We locked the Eclipse Cross into EV mode and managed 42km of electric driving before the petrol engine intervened, which is impressive. Then with the electrics still adding a small amount of assistance in the background – even showing zero range, the EV gauge still shows a small amount of charge – the Eclipse Cross Plug-in averaged 6.4L/100km on our relatively modest launch drive.
Using the supplied AC Mode 2 charger, plugged into a regular household socket, the Eclipse Cross Plug-in Hybrid takes 6.5 hours to fully charge its battery. With a dedicated AC Mode 3 charger, that time can be slashed to 3.5 hours.
Like the Outlander that donated the electric motors and battery, the Eclipse Cross is a rare plug-in hybrid that offers DC fast-charging capability averaging speeds of 27kW, allowing the 13.8kWh battery to be charged to 80 percent in 25 minutes. Keep in mind that Mitsubishi has retained a Japanese-market Chademo charge port. Newer Type 2/CCS ports common to most American and European electric vehicles are not found here.
You can also hit ‘save’ in the car to preserve battery power (for powering coffee machines and the like once you reach a camping, beach or barbie destination), or recharge it from the engine itself, if you have to.
Recommended servicing is every 12 months or 15,000km, and if you keep getting this done at a Mitsubishi dealer you also get 10 years capped-price servicing – the five-year total of which is $1695.
Servicing at a Mitsubishi dealer at the proper intervals can also unlock extended warranty coverage.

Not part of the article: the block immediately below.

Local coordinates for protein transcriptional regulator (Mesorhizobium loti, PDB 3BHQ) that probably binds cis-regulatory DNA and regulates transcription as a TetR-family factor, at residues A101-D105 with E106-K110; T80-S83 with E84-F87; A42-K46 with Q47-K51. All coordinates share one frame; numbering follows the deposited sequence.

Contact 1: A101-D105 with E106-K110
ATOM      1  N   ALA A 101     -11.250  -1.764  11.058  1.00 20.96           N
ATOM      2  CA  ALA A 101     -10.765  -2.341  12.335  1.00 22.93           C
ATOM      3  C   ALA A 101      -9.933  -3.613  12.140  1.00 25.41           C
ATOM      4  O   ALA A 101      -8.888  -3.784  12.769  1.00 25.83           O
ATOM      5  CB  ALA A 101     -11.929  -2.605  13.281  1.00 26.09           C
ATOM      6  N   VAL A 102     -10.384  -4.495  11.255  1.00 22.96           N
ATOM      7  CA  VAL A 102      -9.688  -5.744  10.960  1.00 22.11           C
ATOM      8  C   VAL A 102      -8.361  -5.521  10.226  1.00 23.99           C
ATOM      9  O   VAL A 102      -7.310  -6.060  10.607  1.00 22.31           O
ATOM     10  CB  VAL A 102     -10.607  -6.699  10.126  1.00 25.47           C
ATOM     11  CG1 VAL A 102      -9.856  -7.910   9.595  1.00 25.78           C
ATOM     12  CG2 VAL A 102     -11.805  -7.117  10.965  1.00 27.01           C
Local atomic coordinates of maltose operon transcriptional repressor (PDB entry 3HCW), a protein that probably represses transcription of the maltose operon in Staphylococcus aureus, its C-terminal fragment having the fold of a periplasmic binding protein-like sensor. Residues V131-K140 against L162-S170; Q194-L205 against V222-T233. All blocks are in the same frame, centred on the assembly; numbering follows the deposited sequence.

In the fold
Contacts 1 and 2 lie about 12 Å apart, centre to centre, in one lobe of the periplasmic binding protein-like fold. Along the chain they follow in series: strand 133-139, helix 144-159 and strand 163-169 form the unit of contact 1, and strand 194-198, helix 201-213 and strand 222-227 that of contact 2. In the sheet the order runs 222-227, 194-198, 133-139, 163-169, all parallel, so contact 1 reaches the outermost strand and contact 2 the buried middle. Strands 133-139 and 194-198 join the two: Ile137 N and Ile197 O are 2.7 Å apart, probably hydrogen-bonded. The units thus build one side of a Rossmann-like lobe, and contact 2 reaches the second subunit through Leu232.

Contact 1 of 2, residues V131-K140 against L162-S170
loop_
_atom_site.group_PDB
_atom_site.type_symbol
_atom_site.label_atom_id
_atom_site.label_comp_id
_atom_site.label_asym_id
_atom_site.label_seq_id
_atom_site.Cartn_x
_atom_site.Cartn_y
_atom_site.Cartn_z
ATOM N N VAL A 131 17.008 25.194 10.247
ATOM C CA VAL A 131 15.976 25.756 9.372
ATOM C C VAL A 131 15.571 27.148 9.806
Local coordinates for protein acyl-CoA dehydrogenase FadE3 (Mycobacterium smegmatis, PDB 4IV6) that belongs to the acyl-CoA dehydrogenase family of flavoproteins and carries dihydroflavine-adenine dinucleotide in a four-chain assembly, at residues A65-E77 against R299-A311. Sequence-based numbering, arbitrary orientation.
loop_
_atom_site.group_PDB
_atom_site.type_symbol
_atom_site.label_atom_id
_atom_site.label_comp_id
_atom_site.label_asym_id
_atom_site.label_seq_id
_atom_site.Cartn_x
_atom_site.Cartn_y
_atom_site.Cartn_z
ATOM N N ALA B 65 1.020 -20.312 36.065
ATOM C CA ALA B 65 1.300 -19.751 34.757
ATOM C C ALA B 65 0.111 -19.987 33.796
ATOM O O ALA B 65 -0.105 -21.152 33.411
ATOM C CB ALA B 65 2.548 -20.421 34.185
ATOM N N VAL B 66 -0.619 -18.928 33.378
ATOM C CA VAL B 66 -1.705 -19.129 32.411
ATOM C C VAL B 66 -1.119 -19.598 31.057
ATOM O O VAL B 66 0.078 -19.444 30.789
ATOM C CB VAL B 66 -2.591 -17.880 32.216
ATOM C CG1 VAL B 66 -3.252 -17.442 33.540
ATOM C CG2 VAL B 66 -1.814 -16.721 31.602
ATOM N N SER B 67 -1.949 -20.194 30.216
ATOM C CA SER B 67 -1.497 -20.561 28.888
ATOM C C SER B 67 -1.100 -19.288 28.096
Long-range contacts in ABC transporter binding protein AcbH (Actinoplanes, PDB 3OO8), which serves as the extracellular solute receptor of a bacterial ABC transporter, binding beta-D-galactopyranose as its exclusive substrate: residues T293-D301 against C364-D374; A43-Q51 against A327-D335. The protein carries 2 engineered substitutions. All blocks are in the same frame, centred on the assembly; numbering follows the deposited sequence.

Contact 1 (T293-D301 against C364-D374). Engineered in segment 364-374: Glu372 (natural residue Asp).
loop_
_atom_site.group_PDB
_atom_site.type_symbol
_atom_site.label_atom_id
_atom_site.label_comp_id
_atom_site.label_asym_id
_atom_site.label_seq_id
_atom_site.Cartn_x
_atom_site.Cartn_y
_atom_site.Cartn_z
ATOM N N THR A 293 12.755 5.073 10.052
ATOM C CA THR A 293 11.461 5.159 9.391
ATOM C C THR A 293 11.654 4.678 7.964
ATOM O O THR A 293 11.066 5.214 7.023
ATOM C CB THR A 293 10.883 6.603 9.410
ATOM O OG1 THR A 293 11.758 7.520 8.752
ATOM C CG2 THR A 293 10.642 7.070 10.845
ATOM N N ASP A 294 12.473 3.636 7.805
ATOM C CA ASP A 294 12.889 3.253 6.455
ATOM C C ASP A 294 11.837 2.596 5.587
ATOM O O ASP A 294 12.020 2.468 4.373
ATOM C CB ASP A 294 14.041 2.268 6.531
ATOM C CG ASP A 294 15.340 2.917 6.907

The standard warranty is a modest five years/100,000km, however the warranty may be extended to 10 years/200,000km if you stick to the service schedule and look after your car.
There’s also an eight year/160,000km warranty for the Plug-in Hybrid’s lithium-ion battery, and a five-year perforation and corrosion warranty for the body.
The standard Eclipse Cross Exceed AWD is positioned at just under $45K driveaway, which seems like a lot of money for a well-stocked but relatively simple small-ish SUV. The Plug-in Hybrid Exceed isn’t cheap either with a $53,990 list price (before on-road costs), meaning close to $58,000 driveaway. But it does have a genuine USP.
With its Teflon-smooth battery torque, excellent efficiency and generally amenable driving manners, it’s really quite a pleasant and satisfying car around town. Combine that with decent front seat comfort, plenty of passenger space and a workable boot – not to mention zero range anxiety – and the Eclipse Cross Plug-in Hybrid is a respectable machine.
But as with almost all current Mitsubishis, the less you spend, the closer you are to its spiritual home. With that in mind, we’d be aiming more towards the ES Plug-in (at $49,990 driveaway), or perhaps the Aspire, rather than the bells-and-whistles Exceed.
Variant tested EXCEED PHEV
Key specs (as tested)